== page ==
In the Christian music arena, the phrase “before an audience of One” is used liberally by almost every church worship leader, Nashville recording artist, and youth group musician. I absolutely love the concept – we don’t play to impress 300 in church on Sunday morning or 50,000 people in a stadium. We play to impress the Lord Himself, because, even though it may seem weak, we truly believe that He is pleased as we play and sing before Him.

But do we really believe that? Can we honestly say, without hesitation, that if absolutely nobody showed up to the show or worship service, that we would still play and sing the same way as if the stadium had 50,000 screaming worshippers in it or the church building was packed and overflowing to the street?

I want to provoke our hearts to really think about this for a little bit. When we say that we sincerely play and sing for an audience of One, can we remember the last time we went into our secret place with our instrument or voice and played and sang to the Lord with the same passion and zeal as we do before the stadium crowd or before our churches on Sunday morning?

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I believe the greatest point of contention that men will wrestle with at the end of the age is the identity of Jesus. Is he just a good man that lived a few thousand years ago or is He fully God?

I’ve been studying Christology lately, and even just yesterday my roommate Tim spoke to some Jehovah’s Witnesses at our door. As we were talking last night, we both quickly made the point that the root of the problem in their faith is their misunderstanding of the person of Jesus. They believe He was just a mediator for a super-spiritual class of believers throughout history, the 144,000 “spiritual Jews”. They don’t believe He is God, and they believe He is still dead and was never resurrected, contrary to the belief of all of the New Testament writers.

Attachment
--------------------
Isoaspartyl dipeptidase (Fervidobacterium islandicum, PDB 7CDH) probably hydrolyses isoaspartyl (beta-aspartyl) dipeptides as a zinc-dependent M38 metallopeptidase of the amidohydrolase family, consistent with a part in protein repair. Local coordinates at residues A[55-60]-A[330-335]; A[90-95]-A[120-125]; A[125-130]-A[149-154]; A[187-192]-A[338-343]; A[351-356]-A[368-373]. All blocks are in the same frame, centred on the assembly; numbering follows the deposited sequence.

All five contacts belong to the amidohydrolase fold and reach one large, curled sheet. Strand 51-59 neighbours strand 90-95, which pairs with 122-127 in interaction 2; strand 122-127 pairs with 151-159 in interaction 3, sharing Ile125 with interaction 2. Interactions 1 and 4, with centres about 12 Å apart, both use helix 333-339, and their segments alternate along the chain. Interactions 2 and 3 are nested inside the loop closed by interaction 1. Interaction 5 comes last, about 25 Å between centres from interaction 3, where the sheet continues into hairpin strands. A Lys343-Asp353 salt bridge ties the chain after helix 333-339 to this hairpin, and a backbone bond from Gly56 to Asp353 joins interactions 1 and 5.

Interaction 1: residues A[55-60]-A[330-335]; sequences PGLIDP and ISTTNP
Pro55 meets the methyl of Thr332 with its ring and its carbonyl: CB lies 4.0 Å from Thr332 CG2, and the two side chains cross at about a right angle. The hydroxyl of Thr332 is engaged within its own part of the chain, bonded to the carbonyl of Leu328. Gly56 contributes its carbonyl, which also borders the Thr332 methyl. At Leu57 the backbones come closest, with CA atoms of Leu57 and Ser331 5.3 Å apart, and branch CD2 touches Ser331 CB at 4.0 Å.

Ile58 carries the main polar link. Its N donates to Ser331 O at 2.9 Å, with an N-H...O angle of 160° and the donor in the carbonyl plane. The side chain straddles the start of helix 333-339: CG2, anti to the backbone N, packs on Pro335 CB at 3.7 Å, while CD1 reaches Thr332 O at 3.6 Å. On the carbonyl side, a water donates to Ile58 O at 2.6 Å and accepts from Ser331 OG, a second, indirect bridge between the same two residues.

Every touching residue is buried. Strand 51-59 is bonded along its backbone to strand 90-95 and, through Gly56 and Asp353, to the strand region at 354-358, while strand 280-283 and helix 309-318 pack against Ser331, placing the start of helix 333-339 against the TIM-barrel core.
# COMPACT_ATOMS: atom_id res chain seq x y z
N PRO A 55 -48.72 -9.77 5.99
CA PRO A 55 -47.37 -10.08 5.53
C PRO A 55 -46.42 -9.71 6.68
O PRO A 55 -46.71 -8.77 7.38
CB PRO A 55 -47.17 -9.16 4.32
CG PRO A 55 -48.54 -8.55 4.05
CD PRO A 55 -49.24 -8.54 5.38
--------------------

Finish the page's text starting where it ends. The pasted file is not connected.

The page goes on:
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In part 1 of this series, I wrote briefly about the subject of intimacy with God – what it is, what it isn’t, and how we grab a hold of the means to growing in it. We all want to grow in intimacy with God, but in order to grow in something, we must have clarity on exactly what it is and how we grow in it because we can never expect to lay hold of something unless we know exactly what we’re looking for. Scripture tells us that we grow in intimacy with God by beholding Jesus Christ, the highest revelation of God’s nature, character, and name.

But what does that practically look like? In part 1, I made the case that intimacy can be defined as relational knowledge, and that the way to the knowledge of God is by revelation. If the pinnacle of the revelation of God is in a human being named Jesus Christ, then intimacy is simply the prayerful, adoring study of the person and work of Christ in the context of a life of obedience.

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We all desire intimacy with God on a deep level. It’s what we were made and fashioned for. But what exactly does it mean and how do we grow in it? Most believers are confident that they desire intimacy with Jesus, but few can tell you exactly what it means or how to obtain it. Intimacy with God is not supposed to be just a vague and nebulous idea that only a few are able to truly obtain in life. We need clarity on exactly what it is and how we obtain it because we can never expect to lay hold of something unless we know what we’re looking for.

Intimacy with God is much more than just understanding the idea of intimacy. Sermons, books, teaching series, articles, and handouts on intimacy with God are great, but in themselves do not bring us into true intimacy. We can fall in love with the call to intimacy with God and never actually enter into intimacy itself.

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In the last post in this series, I hit some of the essential points on why it’s important to have a life vision and focus.

Often times when we think of our “life calling”, we focus on our career or on our external circumstances, whether that be in the marketplace or in ministry. We are intently focused on thriving as a successful businessperson, a good mother or father, a good musician, or a successful pastor. Whether it be by others or ourselves, we are automatically defined as successful if we are good at these things.

Of course it’s not bad to focus on these things, but Jesus wanted to be clear that it was not to be our primary focus. Paul the apostle continually spoke to the early church encouraging them to focus on the things that mattered much more than the temporal things of life. Jesus’ teaching in the Sermon on the Mount (Matthew 5-7) was so revolutionary to the hearers of the day because everything He said was in stark contrast to the teaching of the Pharisees and spiritual leaders of Israel. Jesus intentionally moved their focus from external issues to internal issues, from the hands and...

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